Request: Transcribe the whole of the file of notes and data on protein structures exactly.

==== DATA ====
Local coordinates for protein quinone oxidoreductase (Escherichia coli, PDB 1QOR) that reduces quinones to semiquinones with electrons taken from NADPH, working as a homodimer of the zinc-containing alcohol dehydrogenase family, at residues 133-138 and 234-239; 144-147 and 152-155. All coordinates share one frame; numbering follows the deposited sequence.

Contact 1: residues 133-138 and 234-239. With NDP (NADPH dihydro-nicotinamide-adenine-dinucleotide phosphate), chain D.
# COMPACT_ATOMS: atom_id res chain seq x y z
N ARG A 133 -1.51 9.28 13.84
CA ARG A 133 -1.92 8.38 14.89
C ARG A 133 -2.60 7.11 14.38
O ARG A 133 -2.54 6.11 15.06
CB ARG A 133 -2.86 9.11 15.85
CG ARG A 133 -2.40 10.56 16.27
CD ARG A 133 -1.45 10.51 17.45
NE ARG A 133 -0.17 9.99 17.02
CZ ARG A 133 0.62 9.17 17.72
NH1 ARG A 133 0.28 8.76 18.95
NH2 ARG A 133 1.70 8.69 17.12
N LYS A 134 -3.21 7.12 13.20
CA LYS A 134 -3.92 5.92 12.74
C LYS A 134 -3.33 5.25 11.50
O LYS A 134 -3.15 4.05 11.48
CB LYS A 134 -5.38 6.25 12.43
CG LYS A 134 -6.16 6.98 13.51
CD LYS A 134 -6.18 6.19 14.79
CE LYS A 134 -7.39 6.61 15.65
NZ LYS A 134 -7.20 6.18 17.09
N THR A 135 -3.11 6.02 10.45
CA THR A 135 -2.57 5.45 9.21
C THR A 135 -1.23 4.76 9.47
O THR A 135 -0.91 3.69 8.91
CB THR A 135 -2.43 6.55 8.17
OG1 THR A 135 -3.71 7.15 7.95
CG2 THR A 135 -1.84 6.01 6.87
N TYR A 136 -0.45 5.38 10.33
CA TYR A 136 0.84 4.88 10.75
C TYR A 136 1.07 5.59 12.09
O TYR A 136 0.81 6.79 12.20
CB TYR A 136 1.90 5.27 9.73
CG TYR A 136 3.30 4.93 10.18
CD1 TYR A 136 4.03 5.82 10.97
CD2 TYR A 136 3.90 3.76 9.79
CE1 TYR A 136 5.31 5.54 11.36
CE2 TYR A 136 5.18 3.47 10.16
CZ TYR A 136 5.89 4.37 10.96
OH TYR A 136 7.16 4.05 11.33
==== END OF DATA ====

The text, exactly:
Local coordinates for protein quinone oxidoreductase (Escherichia coli, PDB 1QOR) that reduces quinones to semiquinones with electrons taken from NADPH, working as a homodimer of the zinc-containing alcohol dehydrogenase family, at residues 133-138 and 234-239; 144-147 and 152-155. All coordinates share one frame; numbering follows the deposited sequence.

Contact 1: residues 133-138 and 234-239. With NDP (NADPH dihydro-nicotinamide-adenine-dinucleotide phosphate), chain D.
# COMPACT_ATOMS: atom_id res chain seq x y z
N ARG A 133 -1.51 9.28 13.84
CA ARG A 133 -1.92 8.38 14.89
C ARG A 133 -2.60 7.11 14.38
O ARG A 133 -2.54 6.11 15.06
CB ARG A 133 -2.86 9.11 15.85
CG ARG A 133 -2.40 10.56 16.27
CD ARG A 133 -1.45 10.51 17.45
NE ARG A 133 -0.17 9.99 17.02
CZ ARG A 133 0.62 9.17 17.72
NH1 ARG A 133 0.28 8.76 18.95
NH2 ARG A 133 1.70 8.69 17.12
N LYS A 134 -3.21 7.12 13.20
CA LYS A 134 -3.92 5.92 12.74
C LYS A 134 -3.33 5.25 11.50
O LYS A 134 -3.15 4.05 11.48
CB LYS A 134 -5.38 6.25 12.43
CG LYS A 134 -6.16 6.98 13.51
CD LYS A 134 -6.18 6.19 14.79
CE LYS A 134 -7.39 6.61 15.65
NZ LYS A 134 -7.20 6.18 17.09
N THR A 135 -3.11 6.02 10.45
CA THR A 135 -2.57 5.45 9.21
C THR A 135 -1.23 4.76 9.47
O THR A 135 -0.91 3.69 8.91
CB THR A 135 -2.43 6.55 8.17
OG1 THR A 135 -3.71 7.15 7.95
CG2 THR A 135 -1.84 6.01 6.87
N TYR A 136 -0.45 5.38 10.33
CA TYR A 136 0.84 4.88 10.75
C TYR A 136 1.07 5.59 12.09
O TYR A 136 0.81 6.79 12.20
CB TYR A 136 1.90 5.27 9.73
CG TYR A 136 3.30 4.93 10.18
CD1 TYR A 136 4.03 5.82 10.97
CD2 TYR A 136 3.90 3.76 9.79
CE1 TYR A 136 5.31 5.54 11.36
CE2 TYR A 136 5.18 3.47 10.16
CZ TYR A 136 5.89 4.37 10.96
OH TYR A 136 7.16 4.05 11.33